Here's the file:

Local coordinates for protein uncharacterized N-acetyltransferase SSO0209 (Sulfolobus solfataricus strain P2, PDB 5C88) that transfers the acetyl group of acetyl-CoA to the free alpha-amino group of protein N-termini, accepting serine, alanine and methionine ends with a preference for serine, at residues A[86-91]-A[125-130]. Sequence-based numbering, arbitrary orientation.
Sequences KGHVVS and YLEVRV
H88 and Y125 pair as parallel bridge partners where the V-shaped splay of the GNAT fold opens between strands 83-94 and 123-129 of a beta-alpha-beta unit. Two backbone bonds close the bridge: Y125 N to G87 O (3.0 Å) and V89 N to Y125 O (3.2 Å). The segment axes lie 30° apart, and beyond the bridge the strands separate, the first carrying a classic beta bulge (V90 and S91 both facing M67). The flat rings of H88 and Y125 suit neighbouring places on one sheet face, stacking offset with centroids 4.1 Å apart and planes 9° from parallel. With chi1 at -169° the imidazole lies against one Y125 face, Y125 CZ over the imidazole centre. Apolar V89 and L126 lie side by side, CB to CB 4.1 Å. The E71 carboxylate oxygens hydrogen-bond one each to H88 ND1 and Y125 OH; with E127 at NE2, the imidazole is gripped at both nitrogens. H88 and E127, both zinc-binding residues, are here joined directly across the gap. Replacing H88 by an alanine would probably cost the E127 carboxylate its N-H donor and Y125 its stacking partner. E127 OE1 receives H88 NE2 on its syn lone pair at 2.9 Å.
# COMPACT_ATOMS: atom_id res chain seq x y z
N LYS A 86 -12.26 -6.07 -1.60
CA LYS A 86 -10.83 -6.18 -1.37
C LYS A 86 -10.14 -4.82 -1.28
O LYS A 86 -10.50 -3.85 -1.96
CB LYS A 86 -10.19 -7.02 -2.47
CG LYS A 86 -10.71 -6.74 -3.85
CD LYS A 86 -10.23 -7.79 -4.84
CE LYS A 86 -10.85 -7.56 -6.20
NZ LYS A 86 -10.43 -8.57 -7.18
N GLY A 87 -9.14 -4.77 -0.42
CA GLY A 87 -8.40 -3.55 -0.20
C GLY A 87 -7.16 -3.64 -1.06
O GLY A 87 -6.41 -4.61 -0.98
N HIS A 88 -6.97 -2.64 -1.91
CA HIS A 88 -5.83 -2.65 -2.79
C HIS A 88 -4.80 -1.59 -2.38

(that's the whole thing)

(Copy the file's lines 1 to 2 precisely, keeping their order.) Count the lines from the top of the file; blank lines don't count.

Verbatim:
Local coordinates for protein uncharacterized N-acetyltransferase SSO0209 (Sulfolobus solfataricus strain P2, PDB 5C88) that transfers the acetyl group of acetyl-CoA to the free alpha-amino group of protein N-termini, accepting serine, alanine and methionine ends with a preference for serine, at residues A[86-91]-A[125-130]. Sequence-based numbering, arbitrary orientation.
Sequences KGHVVS and YLEVRV